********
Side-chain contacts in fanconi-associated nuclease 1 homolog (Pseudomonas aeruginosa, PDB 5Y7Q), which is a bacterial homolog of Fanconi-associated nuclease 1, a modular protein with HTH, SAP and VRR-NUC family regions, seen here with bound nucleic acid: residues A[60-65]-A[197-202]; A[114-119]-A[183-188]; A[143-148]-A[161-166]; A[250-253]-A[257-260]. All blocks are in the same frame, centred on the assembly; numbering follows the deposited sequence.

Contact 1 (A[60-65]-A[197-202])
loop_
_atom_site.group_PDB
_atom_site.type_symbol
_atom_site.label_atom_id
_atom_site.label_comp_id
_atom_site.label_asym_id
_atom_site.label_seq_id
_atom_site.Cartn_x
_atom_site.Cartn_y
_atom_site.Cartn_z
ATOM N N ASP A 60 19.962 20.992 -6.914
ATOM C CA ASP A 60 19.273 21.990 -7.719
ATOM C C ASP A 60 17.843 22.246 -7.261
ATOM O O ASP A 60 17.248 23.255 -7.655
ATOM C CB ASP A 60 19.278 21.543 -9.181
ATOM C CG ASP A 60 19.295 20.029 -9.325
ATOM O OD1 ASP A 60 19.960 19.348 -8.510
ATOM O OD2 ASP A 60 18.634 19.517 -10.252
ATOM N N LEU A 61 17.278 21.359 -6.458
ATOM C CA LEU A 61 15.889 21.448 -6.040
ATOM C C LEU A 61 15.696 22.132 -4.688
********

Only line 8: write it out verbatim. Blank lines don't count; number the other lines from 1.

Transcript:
_atom_site.label_asym_id